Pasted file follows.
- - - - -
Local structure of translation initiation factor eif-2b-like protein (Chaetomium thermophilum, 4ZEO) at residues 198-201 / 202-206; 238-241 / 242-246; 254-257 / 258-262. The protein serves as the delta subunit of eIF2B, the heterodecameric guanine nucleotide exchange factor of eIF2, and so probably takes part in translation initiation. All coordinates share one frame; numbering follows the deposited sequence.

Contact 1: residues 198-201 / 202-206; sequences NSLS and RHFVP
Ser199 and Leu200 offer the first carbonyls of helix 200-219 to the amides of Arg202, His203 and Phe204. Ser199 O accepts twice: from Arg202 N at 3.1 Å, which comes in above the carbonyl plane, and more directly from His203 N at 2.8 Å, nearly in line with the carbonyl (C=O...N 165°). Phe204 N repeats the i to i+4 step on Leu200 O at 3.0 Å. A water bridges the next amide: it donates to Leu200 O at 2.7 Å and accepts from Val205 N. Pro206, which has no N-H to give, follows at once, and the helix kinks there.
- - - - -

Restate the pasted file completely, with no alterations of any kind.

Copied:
Local structure of translation initiation factor eif-2b-like protein (Chaetomium thermophilum, 4ZEO) at residues 198-201 / 202-206; 238-241 / 242-246; 254-257 / 258-262. The protein serves as the delta subunit of eIF2B, the heterodecameric guanine nucleotide exchange factor of eIF2, and so probably takes part in translation initiation. All coordinates share one frame; numbering follows the deposited sequence.

Contact 1: residues 198-201 / 202-206; sequences NSLS and RHFVP
Ser199 and Leu200 offer the first carbonyls of helix 200-219 to the amides of Arg202, His203 and Phe204. Ser199 O accepts twice: from Arg202 N at 3.1 Å, which comes in above the carbonyl plane, and more directly from His203 N at 2.8 Å, nearly in line with the carbonyl (C=O...N 165°). Phe204 N repeats the i to i+4 step on Leu200 O at 3.0 Å. A water bridges the next amide: it donates to Leu200 O at 2.7 Å and accepts from Val205 N. Pro206, which has no N-H to give, follows at once, and the helix kinks there.